China FDA approves Roche's cervical test CINtec

The China FDA has approved cervical disease test CINtec PLUS Cytology from Basel-based Roche ($RHBBY), bolstering the company's offerings in China where nearly 62,000 new cases of cervical cancer are reported annually.

Roland Diggelmann, COO of Roche Diagnostics

Roche said in a release the test is designed to improve detection and provide the opportunity for early intervention of precancerous cervical disease.

Approval followed a multicenter study of the device at five participating hospitals throughout China for patients at higher risk of developing cervical cancer when compared to conventional screening methods like Pap cytology.

Screening for the human papillomavirus (HPV) in China is considered a public health priority in studies cited in Nature and elsewhere as other treatments and prevention therapies lag.

Vaccines from Merck ($MRK), Gardasil/Gardasil 9, and GlaxoSmithKline ($GSK), Cervarix, are available in many parts of Asia, but not Mainland China though Hong Kong and Macau provide access through physicians.

Roche said that the CINtec PLUS Cytology test was developed to detect "two biomarkers associated with persistent HPV infections that may lead to cancer, distinguishing them from those that are likely to resolve on their own."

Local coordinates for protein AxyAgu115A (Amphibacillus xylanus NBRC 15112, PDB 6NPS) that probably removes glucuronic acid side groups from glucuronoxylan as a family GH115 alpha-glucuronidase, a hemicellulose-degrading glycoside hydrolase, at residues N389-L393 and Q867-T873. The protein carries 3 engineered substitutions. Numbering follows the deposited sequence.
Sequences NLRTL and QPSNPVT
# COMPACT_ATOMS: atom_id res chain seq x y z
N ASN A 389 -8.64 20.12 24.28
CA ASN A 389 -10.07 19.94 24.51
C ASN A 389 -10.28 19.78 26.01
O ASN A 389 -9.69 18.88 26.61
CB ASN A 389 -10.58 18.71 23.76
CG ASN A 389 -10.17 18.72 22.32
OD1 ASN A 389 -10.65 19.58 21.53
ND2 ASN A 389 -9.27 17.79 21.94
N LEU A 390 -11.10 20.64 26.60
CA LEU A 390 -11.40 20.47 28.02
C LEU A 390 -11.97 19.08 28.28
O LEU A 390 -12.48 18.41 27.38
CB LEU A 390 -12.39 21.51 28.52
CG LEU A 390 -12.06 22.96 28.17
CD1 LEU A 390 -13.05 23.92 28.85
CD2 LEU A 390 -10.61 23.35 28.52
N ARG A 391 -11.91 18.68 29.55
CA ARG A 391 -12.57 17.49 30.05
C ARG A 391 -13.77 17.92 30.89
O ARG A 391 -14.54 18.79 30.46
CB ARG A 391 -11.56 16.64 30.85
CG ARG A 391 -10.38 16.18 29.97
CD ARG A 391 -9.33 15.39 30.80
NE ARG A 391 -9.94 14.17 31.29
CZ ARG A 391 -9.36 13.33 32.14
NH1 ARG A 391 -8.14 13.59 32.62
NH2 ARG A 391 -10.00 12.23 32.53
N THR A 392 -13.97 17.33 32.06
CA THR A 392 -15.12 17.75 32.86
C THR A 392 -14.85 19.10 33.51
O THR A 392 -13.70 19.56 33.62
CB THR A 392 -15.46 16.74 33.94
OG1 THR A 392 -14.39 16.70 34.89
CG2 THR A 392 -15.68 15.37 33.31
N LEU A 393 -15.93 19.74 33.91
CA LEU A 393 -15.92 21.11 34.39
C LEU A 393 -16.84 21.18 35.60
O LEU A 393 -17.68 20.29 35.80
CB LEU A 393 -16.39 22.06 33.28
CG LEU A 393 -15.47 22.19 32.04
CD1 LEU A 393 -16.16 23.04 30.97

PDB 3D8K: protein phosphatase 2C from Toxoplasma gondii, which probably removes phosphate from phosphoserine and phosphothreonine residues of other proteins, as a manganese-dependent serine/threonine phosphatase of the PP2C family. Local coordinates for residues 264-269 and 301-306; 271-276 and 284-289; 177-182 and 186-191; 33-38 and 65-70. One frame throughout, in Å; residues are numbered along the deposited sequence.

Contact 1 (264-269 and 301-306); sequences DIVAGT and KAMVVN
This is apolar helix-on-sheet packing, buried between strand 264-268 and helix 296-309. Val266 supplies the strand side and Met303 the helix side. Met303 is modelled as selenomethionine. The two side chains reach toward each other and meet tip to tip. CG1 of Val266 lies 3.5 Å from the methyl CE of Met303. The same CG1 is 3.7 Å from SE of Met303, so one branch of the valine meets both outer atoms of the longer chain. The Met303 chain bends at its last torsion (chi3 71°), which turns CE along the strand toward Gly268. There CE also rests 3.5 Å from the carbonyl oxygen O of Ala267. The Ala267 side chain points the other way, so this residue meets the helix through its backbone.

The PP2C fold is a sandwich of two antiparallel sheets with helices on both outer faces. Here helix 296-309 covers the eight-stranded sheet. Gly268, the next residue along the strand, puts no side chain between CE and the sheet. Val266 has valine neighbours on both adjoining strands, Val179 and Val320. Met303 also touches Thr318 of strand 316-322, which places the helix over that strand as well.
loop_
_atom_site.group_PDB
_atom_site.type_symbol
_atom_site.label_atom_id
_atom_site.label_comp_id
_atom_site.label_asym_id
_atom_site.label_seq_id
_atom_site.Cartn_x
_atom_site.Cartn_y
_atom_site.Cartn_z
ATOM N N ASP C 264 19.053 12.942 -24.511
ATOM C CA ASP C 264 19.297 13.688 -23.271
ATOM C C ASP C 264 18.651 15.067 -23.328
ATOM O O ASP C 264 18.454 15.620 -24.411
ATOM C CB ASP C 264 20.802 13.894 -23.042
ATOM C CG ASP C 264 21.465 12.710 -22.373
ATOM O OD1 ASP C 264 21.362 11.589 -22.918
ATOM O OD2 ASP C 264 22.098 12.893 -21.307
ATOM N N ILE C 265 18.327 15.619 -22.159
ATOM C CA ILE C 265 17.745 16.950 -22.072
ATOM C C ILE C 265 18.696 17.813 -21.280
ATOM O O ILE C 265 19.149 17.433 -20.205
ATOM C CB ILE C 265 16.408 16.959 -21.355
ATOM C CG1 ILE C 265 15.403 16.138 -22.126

Roche noted the CINtec p16 Histology test "helps pathologists confirm the presence or absence of cervical pre-cancers in biopsies obtained during colposcopy."

The test is part of a broader offering in cervical screening that includes the cobas test, aimed at the highest-risk genotypes, HPV 16 and HPV 18, which was approved by the U.S. FDA in April of 2014 for primary screening of cervical cancer.

- here's the release

Suggested Articles

New legal complaints focus on eight Sanofi executives, most of them with local management titles, and 15 managers at distributor Zuellig Pharma.

A self-proclaimed former employee at Novartis’ Beijing office accused the Swiss drugmaker of expensing fake academic events to offer kickbacks to doctors.

A decree includes tax incentives for certain generic drugmakers and uniform insurance standards that apply to both branded drugs and generics.